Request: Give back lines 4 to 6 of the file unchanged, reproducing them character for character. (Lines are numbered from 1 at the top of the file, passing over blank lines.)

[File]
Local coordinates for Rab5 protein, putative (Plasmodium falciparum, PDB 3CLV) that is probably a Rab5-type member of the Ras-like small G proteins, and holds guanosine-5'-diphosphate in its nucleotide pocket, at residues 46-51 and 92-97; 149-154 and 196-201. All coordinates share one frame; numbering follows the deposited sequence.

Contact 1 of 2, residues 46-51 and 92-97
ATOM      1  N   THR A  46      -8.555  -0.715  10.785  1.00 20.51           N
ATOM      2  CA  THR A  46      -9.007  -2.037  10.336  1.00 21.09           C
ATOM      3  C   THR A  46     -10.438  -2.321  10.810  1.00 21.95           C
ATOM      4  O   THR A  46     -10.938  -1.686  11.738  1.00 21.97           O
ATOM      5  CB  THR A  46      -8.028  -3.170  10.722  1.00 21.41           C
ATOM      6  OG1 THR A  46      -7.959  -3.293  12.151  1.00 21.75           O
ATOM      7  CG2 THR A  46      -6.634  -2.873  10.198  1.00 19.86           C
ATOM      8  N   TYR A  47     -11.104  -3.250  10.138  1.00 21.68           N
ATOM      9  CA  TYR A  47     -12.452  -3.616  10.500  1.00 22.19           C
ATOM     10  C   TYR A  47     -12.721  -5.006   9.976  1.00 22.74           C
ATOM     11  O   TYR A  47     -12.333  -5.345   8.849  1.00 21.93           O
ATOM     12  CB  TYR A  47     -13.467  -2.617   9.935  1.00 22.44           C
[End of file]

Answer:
ATOM      2  CA  THR A  46      -9.007  -2.037  10.336  1.00 21.09           C
ATOM      3  C   THR A  46     -10.438  -2.321  10.810  1.00 21.95           C
ATOM      4  O   THR A  46     -10.938  -1.686  11.738  1.00 21.97           O